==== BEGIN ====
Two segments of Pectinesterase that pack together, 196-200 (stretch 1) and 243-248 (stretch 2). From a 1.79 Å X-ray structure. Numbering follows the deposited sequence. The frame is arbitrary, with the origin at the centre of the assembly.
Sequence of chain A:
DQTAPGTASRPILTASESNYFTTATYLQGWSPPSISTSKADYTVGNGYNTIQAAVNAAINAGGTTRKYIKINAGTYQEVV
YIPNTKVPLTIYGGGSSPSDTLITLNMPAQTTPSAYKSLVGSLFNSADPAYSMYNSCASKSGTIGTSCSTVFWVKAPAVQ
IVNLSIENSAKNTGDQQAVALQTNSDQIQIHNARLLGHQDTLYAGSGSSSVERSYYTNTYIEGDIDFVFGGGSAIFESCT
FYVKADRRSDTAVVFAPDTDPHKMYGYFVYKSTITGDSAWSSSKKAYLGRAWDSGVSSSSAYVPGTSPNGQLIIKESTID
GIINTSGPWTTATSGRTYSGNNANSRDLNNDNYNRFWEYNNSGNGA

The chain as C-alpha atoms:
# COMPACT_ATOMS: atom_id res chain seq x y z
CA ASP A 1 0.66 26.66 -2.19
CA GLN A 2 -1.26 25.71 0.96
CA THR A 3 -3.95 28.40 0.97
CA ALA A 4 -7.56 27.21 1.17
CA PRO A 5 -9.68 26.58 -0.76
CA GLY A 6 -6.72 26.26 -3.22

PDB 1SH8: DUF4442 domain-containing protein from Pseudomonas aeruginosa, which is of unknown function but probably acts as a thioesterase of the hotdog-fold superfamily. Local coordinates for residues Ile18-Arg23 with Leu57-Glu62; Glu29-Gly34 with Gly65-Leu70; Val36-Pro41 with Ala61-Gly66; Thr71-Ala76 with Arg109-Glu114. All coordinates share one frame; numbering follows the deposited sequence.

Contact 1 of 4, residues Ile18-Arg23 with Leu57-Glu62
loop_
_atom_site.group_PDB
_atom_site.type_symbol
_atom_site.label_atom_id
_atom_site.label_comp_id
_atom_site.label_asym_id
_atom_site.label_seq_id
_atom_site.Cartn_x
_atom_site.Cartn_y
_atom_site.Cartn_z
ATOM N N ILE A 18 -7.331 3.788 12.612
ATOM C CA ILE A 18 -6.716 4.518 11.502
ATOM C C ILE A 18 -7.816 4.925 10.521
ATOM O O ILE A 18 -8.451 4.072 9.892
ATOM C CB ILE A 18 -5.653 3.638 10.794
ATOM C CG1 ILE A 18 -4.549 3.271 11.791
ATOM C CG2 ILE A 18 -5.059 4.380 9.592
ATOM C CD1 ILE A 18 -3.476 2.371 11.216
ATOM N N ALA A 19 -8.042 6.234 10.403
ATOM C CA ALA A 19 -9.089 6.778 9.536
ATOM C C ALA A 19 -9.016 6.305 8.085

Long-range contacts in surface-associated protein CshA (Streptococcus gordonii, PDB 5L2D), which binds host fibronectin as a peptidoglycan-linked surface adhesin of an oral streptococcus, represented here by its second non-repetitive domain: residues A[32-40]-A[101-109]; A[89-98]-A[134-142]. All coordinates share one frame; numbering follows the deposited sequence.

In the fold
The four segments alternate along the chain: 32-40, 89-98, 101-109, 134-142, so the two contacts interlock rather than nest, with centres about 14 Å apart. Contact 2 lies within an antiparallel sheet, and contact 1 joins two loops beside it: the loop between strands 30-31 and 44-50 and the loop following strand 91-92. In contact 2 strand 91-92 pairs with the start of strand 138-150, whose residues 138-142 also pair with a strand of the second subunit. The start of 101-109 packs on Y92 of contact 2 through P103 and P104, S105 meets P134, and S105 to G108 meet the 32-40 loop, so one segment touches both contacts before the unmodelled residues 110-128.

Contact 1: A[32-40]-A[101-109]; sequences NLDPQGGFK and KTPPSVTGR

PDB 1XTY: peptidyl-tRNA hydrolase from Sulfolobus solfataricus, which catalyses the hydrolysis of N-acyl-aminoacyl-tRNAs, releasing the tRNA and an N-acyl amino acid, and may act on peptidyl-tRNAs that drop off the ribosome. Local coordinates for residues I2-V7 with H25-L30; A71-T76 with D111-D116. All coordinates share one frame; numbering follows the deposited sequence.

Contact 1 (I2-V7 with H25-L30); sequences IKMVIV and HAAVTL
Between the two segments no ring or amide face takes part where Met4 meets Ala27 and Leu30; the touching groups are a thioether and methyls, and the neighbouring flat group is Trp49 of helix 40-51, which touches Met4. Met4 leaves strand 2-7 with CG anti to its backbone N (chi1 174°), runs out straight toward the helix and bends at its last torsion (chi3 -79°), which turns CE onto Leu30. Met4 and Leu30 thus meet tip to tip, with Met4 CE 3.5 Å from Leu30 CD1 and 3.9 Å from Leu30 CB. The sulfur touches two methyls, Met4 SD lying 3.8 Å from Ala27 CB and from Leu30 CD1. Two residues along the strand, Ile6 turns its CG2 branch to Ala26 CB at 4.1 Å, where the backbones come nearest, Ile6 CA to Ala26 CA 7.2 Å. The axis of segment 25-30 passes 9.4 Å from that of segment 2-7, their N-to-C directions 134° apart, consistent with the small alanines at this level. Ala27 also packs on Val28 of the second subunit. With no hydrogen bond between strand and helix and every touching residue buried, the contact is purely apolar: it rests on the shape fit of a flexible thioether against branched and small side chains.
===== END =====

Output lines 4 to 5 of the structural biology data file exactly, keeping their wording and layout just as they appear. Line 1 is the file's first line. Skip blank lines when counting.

YIPNTKVPLTIYGGGSSPSDTLITLNMPAQTTPSAYKSLVGSLFNSADPAYSMYNSCASKSGTIGTSCSTVFWVKAPAVQ
IVNLSIENSAKNTGDQQAVALQTNSDQIQIHNARLLGHQDTLYAGSGSSSVERSYYTNTYIEGDIDFVFGGGSAIFESCT